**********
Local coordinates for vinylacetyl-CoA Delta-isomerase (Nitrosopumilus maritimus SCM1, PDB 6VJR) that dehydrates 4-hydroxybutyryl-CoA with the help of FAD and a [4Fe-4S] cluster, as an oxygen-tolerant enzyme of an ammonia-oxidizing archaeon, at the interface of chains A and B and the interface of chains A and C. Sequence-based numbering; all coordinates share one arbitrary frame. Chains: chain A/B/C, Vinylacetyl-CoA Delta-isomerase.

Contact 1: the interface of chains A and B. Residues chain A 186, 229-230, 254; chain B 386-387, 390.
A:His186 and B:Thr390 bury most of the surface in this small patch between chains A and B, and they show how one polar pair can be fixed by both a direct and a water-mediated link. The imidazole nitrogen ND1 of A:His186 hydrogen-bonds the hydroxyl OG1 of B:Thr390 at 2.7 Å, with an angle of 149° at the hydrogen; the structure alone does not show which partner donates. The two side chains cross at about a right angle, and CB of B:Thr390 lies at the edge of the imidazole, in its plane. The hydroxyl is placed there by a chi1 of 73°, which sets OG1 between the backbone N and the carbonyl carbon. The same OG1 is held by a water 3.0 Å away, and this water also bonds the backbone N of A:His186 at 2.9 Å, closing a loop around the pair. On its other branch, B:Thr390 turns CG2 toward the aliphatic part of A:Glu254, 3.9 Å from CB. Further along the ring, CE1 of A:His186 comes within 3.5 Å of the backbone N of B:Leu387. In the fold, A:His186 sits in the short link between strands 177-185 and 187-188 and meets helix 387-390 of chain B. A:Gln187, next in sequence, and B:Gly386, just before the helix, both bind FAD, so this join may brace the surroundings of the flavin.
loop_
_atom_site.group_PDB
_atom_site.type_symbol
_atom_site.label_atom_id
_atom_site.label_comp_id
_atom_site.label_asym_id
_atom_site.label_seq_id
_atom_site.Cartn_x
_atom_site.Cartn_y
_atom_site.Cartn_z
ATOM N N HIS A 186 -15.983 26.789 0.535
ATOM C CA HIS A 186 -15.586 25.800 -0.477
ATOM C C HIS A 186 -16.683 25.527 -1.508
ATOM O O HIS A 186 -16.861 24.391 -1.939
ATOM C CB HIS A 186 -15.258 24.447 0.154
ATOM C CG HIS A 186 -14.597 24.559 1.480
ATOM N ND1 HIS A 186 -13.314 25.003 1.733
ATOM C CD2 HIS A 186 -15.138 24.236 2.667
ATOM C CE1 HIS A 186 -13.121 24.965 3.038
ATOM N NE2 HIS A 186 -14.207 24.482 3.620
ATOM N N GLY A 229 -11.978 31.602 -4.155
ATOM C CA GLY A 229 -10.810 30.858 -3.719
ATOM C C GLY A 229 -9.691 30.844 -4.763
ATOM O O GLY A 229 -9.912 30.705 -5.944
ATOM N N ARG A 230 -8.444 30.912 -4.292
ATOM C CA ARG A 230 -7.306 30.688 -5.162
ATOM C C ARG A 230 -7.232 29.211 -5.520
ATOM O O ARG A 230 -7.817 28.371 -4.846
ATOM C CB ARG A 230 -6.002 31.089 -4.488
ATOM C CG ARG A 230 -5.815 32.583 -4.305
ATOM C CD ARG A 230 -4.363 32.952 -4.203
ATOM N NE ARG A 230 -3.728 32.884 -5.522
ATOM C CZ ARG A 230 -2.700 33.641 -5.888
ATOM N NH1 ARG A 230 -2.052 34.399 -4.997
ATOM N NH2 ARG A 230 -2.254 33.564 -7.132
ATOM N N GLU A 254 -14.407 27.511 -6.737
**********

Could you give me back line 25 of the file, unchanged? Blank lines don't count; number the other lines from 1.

ATOM C CA GLY A 229 -10.810 30.858 -3.719